That’s why many Muslims resisted, like Hasan al-Banna and his ilk, especially after the Ottoman caliphate was dissolved by Kemal Attatürk in 1924. No, they said, let’s get back to the classical theory of the House of War and the House of Islam. “To h… with the defensive jihad of the ulama!,” roared Sayyid Qutb, “We cannot rest till the whole world comes under the dominion of God’s law!” And so the modern jihadi movement was launched (he was executed by Egypt’s Gamal Abd al-Nasser in 1966).

Second, with the redefinition of jihad came an acceptance of democracy as the best way to rule a modern state. Among the 48 nations that signed the Universal Declaration of Human Rights (UDHR) were Egypt, Iraq, Lebanon, Iran, Turkey and Syria. No Muslim country opposed it; only Saudi Arabia abstained. Naturally, one has to point out the irony here – in practice most of these countries have never been able to establish a working democracy. But then, you cannot blame “Islam” for that. Look at the postcolonial states in Africa! And recall too that it took us over 200 years to get our democracy working, in spite of a bloody civil war that just about destroyed us!

This is why, Glenn, I cannot accept your statement, “Democracy itself is un-Islamic … Sharia does not respect individual rights.” I’ve written a great deal about Islam and democracy (see, for instance, this most recent publication). The largest Gallup poll ever conducted was from 2001 to 2007 in 35 different Muslim countries. Vast majorities said they wanted to be able to elect their government and that civil and political freedoms were important to them. Specifically, when asked whether they would guarantee freedom of speech if drafting a new constitution (defined as, “allowing all citizens to express their opinion on the political, social and economic issues of the day”), 94% answered yes in Egypt, 93% did so in Iran and 90% in Indonesia.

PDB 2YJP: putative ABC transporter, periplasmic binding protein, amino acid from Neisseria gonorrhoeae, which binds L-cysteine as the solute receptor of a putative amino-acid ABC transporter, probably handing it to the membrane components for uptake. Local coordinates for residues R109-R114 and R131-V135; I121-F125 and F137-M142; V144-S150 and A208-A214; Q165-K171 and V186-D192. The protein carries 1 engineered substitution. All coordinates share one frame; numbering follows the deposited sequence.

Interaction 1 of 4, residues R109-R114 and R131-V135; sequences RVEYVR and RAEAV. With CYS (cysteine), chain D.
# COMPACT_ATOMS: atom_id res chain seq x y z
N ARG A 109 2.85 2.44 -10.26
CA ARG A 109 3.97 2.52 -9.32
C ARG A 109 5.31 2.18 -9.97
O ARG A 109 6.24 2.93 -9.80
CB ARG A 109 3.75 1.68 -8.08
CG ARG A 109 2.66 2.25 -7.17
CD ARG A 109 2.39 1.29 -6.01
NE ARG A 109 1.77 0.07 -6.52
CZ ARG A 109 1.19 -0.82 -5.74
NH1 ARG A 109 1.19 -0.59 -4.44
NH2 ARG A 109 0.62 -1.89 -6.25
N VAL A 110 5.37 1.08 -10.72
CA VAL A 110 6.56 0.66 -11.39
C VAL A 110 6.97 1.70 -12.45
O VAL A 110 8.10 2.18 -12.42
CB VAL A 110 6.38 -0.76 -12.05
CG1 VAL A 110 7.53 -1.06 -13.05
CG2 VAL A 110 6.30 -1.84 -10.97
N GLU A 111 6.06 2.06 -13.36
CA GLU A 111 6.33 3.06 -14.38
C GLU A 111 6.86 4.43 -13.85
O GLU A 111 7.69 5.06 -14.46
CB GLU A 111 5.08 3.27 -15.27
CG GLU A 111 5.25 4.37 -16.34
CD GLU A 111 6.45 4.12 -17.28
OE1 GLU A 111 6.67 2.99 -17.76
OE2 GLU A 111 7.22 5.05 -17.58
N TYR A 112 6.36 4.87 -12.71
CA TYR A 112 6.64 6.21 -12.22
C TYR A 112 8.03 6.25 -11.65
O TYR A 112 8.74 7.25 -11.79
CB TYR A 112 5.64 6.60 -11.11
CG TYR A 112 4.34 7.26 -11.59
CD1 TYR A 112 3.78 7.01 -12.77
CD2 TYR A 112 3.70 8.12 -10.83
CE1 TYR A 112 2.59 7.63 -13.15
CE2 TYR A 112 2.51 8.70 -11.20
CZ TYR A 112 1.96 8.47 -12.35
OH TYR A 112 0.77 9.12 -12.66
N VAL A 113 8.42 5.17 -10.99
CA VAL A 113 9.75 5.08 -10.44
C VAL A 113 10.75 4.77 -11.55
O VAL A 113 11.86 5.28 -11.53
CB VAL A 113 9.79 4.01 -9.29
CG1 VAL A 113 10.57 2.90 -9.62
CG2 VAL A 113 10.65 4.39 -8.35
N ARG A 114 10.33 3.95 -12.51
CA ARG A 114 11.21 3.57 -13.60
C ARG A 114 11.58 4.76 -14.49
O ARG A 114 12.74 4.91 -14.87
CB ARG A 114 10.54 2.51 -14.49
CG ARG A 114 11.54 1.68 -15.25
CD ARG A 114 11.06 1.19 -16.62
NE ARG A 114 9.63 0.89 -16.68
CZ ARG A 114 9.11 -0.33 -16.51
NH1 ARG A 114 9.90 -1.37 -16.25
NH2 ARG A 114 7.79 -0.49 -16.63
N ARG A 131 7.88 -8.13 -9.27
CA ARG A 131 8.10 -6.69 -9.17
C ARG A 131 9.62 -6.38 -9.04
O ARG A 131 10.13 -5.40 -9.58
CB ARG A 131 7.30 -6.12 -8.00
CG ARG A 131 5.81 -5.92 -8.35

What also comes out clearly from this poll is that substantial majorities want both democracy and sharia – with majorities only in Jordan, Egypt, Pakistan, Afghanistan and Bangladesh wanting it as “the only source of legislation.” Most others want it as “a source.” Also, both men and women score within a similar range on the issue of women’s civil and political rights. Having the same rights as men was chosen by 90% of respondents in Indonesia, Bangladesh, Turkey and Lebanon; 85% in Iran. So obviously, their definition of sharia is quite different from yours!